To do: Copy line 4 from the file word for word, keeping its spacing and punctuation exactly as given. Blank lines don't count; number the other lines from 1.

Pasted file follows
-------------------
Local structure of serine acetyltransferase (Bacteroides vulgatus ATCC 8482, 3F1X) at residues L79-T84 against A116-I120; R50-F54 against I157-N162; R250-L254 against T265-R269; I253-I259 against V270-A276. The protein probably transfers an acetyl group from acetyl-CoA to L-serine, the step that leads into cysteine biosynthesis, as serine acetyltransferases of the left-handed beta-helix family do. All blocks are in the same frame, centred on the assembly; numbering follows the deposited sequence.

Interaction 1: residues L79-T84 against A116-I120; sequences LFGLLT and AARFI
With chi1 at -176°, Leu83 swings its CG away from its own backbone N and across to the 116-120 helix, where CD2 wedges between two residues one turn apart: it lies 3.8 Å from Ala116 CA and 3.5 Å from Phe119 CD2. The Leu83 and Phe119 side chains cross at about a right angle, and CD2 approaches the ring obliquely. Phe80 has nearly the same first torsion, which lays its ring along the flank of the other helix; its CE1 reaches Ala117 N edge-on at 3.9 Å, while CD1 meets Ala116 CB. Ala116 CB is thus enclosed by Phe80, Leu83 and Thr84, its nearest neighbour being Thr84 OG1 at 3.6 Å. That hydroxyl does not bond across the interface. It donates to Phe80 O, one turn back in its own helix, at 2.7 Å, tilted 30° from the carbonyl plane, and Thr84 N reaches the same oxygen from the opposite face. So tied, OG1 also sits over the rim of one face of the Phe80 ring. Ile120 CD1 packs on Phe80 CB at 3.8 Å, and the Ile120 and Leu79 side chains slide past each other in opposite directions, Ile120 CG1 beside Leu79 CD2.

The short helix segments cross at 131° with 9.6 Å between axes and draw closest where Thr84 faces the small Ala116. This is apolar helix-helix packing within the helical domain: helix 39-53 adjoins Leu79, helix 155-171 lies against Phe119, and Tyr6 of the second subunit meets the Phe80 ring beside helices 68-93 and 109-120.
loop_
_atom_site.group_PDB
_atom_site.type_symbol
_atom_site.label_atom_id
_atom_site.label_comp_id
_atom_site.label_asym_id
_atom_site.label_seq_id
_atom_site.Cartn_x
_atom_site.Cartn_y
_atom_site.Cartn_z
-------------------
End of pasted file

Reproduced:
The short helix segments cross at 131° with 9.6 Å between axes and draw closest where Thr84 faces the small Ala116. This is apolar helix-helix packing within the helical domain: helix 39-53 adjoins Leu79, helix 155-171 lies against Phe119, and Tyr6 of the second subunit meets the Phe80 ring beside helices 68-93 and 109-120.